DataStax Accelerate Family favourite DreamWorks Animation has built a cloud platform powered by microservices that uses a graph database and Gremlin query language to guide the production of its films.
This digital pipeline handles everything from early pre-visualisation to the final render and will be employed in its next feature. This setup has been tested at length – the software engineers created an entire fake show to make sure it can do the job. The architecture of the platform was discussed for the first time at the DataStax Accelerate conference in America's capital this week.
3D animation has come a long way in the past two decades – the increasing complexity of images has pushed Hollywood to look for faster software and hardware. It may not be the first thing that comes to mind when you think about Madagascar or Kung Fu Panda, but these are technological, as much as they are artistic, achievements.
"The workflow is massive," Doug Sherman, principal engineer at DreamWorks, told the audience. "There's just tons and tons of process, tons of files. So how do we capture all of that information?"
Here there be dragons
The team was happy to furnish an example: the first Shrek film (2001) had a single dragon, involved 4.5 million files and 7TB of data, and required 2,000 CPUs.
DreamWorks' latest How To Train Your Dragon instalment, released in February, featured 60,000 different dragons, involved 500 billion files and 730TB of data, and required 54,000 CPU cores to render it – all used at a time when the studio was releasing three films per year.
"They take years to produce," Sherman said. "Seven to ten movies are being produced in any given year, so you have to multiply all of those numbers by ten.
"A lot of television animation, a lot of studios that don't quite spend what DreamWorks spends, will shy away from more complicated stories because there's a lot of tech involved in telling those stories. We just go for it – insane or not."
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DreamWorks needed a way to track and manage the entire process of creating a film, linking different stages of production together. The studio chose to do this through DataStax Enterprise Graph, which is based on two open-source projects: Apache Cassandra, a NoSQL database originally developed at Facebook, and Apache TinkerPop, a graph computing framework supported by multiple database vendors.
Graph databases are normally used to identify and analyse relationships between datapoints; at DreamWorks, the datapoints are the CGI assets like 3D models, lighting and rigs – the virtual bones that move the models. "This is the stuff that trades hands from one department to the next until the completion of the movie," Sherman said.
"The whole reason we are talking about graph is because our script team, our simple way of doing these things, our brute-force methods were never going to scale – and we wanted to do more and more complexity. So we looked to microservices.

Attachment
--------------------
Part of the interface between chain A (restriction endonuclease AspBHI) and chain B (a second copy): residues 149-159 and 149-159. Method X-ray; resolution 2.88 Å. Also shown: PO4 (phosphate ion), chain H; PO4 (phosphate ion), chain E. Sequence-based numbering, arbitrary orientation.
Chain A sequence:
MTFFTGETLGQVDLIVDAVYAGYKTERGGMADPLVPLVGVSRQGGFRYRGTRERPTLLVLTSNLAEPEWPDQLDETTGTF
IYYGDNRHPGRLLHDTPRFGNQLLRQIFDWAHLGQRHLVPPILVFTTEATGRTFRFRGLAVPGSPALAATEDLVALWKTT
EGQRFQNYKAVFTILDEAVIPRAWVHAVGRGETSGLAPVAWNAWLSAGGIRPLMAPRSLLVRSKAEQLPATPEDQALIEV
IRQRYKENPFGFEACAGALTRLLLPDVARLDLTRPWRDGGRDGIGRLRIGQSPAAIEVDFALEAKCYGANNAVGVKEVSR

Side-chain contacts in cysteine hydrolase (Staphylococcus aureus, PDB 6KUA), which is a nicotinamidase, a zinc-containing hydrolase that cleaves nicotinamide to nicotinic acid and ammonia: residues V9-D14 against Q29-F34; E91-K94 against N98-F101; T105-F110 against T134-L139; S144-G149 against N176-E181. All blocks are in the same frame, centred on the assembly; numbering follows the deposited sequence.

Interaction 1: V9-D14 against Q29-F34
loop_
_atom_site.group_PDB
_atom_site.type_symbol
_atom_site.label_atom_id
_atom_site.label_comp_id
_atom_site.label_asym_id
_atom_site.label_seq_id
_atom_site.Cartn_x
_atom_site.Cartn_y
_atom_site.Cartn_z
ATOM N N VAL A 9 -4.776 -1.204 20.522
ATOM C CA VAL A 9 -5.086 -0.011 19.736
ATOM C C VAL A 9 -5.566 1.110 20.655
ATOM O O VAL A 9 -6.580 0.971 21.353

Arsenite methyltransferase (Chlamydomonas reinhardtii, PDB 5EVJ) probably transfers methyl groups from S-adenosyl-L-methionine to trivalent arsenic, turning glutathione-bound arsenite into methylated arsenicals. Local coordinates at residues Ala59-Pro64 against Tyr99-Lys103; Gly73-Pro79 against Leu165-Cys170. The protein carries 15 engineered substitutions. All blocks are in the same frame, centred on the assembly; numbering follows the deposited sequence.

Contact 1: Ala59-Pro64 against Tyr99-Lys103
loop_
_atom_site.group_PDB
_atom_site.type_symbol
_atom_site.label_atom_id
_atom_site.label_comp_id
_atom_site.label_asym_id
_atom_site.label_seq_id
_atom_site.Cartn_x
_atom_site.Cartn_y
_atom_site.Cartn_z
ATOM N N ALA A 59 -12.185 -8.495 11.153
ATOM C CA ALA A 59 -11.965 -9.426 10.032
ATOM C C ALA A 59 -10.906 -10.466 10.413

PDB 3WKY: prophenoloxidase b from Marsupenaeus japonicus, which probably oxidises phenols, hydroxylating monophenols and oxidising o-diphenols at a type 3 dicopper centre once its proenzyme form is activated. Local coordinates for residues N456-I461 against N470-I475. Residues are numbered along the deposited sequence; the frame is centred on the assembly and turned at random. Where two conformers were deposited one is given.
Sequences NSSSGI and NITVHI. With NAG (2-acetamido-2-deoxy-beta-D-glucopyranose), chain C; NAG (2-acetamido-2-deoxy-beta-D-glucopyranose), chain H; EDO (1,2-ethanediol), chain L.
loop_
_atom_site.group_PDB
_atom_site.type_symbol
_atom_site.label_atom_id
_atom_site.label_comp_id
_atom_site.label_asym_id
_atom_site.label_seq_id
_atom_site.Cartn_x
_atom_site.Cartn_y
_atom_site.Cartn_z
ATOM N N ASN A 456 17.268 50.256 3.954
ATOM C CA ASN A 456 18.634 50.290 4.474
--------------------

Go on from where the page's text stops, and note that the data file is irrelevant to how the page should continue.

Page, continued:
"Because those designs play very well to cloud, we are positioned much better than we have been in the past to handle the times when India decides they want to help us on some things, and the China studio wants to collaborate – the software which wasn't compatible with this way of working is now compatible, because it is containerized and distributed."
One of the most important elements of DreamWorks' technology stack is Gremlin – a relatively new graph traversal language that sits at the core of TinkerPop and essentially serves the same purpose that SQL does in relational databases.
"Gremlin has a steep, steep learning curve – it's very complicated," Sean Fennell, senior software engineer at DreamWorks, said. "With that complicated learning curve comes power, but it took a long time to learn the right ways to access data, right ways to write data, and we're still working through a lot of these things.
"Gremlin can do a lot more of the processing for us than any other query languages are able to do," he added.
The DreamWorks team had no previous experience in graph databases, having historically relied on relational DBs, but it was brave enough to try – after hearing about how graph was applied at Netflix.
"When we were building a proof of concept, we really wanted to work directly with production, we wanted to build something that was real – we didn't want to make a tinker toy in a box and hand it over to them," Fennell said. "We built a mock show. And in doing that we proved that yes, you can use graph for this purpose."
"This is the heart of the machine – literally our entire process would be in this graph database. And it is – we're about to go live with this on our next feature," Sherman added. ®